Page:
Watching an inspired dance can evoke unexpected emotions, but can it push us to see society’s problems differently and elicit a paradigm shift in the way we see the world?

The performers at this weekend’s Dance for Social Change festival believe it can, with this year’s event delving into issues of mental health.

Past festivals put together by Dancing Grounds, the nonprofit organization in the Bywater, have tackled such weighty topics as domestic violence and the treatment of African-American men. But today, with mental health in the headlines, the dancers chose to focus on the often-misunderstood issue, which has contributed to school and church shootings, a massacre at a Las Vegas concert and the rise in teen suicides.

“Our 13 high school dancers met with representatives from NAMI (National Alliance on Mental Illness) to discuss the stigma involved with this disease,” explained Chanice Holmes, a Hollins University graduate with a degree in dance and Dancing Grounds' program manager.

 “It was a teaching moment for the dancers, and the meeting informed them as to which elements they wanted to include in their performance,” she said.

For dancer and NOCCA sophomore Akilah Toney, discussions with NAMI put her  own  life in perspective.

“It made mental health a more tangible condition to me,” Toney said. “My grandmother had schizophrenia, and I never understood what it meant. I knew she saw things that weren’t there, but I have a better understanding now of what it means to live with mental illness.”

Dancing Grounds is the brainchild of Laura Stein, who realized that with cutbacks in public-school arts funding, there was a need to establish a community dancing hub. To her, this was about a lot more than performing: Dance promotes discipline and teaches young children coordination and spatial relationships.

One of Stein’s primary goals was to make dance affordable to the community.

“We’ve come a long way since 2012 when I offered classes from my living room,” Stein said. 

“Back then, it was $5 for a class, which included dinner, and my roommate was the cook. With the help of many wonderful people, we moved the so-called Speakeasy Studio (because you couldn’t find it unless you looked closely at the name painted on the front door) to a property on St. Claude Avenue.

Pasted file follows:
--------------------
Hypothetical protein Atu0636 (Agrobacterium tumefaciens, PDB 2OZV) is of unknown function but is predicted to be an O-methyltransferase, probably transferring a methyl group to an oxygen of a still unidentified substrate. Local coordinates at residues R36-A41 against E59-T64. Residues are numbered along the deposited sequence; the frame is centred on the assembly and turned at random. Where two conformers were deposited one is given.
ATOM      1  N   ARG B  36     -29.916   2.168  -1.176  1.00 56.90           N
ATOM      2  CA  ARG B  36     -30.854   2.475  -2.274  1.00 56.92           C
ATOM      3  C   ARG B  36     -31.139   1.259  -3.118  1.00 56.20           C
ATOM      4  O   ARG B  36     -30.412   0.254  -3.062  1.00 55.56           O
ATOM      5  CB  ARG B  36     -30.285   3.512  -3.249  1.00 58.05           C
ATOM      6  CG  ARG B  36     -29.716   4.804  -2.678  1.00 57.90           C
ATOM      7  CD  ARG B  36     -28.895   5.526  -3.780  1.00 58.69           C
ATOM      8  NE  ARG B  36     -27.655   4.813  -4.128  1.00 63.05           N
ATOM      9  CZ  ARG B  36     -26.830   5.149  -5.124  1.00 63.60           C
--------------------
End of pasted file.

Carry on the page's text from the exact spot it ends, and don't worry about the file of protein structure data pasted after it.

"The build-out was donated to us by the benevolent property owner in our neighborhood. A $15,000 Kickstarter campaign for furnishings reached its goal on Christmas Eve 2013 when a philanthropist from Oregon donated $2500, putting the campaign over the top.”

Dancing Grounds is now aligned with neighborhood schools, particularly Arise Academy and Kipp Renaissance High School. It introduces young students to the world of dance and, for those who study and excel, it is a vehicle into the performing arts.

For Jeremy Guyton, the group's youth programs director, who also oversees the annual festival, it’s all about spreading the gospel of social change through movement. 

As a Georgetown University graduate in theater, a local choreographer and a former kindergarten teacher, he knows what happens in the early years is important to the trajectory of a child’s life, and he believes the arts, including dance, serve to enrich it.

“The arts have been cut back everywhere in today’s schools, our children are stressed out about test scores, and there’s little or no time to chill, to just be,” Guyton explained. 

“Our schoolchildren need time and space to explore their world, so they can excel elsewhere.”

With the 2018 festival focus on understanding mental illness, it means conveying a complicated concept through dance.

“Many of us in the dance company are members of the Youth Council, where high schoolers talk about things we notice in the world and want to change using our arts as a tool to express it,” said Empress Wilson, a freshman drama student at NOCCA.

“If you noticed that we all took our phones out during the dance rehearsal, and heard us muttering 'she’s crazy,'  it was to draw attention to the fact that many responses to mental illness are just misguided. 

"Our program director, Chanice, told us about witnessing a man jump to his death from a parking garage. Sadly, the witnesses were most concerned about taking pictures and posting them on social media. We want to make people stop and think about their behavior.”

The two-day festival is a collaboration among Dancing Grounds, NOCCA faculty, Junebug Productions, youth leaders and other local organizations from across the city.  It will involve a day of action with workshops, food trucks and performances by local youth dance groups at Arise Academy’s playground on Saturday, March 24.

Dancing Grounds' performance on mental illness, a hip-hop/contemporary/African dance piece will premier at 2 p.m. and again at 4 p.m. Sunday, March, 25, at the Contemporary Arts Center. All tickets for the 45-minute performances are free, but reservations are required to reserve a seat. Call (504) 535-5791 or go to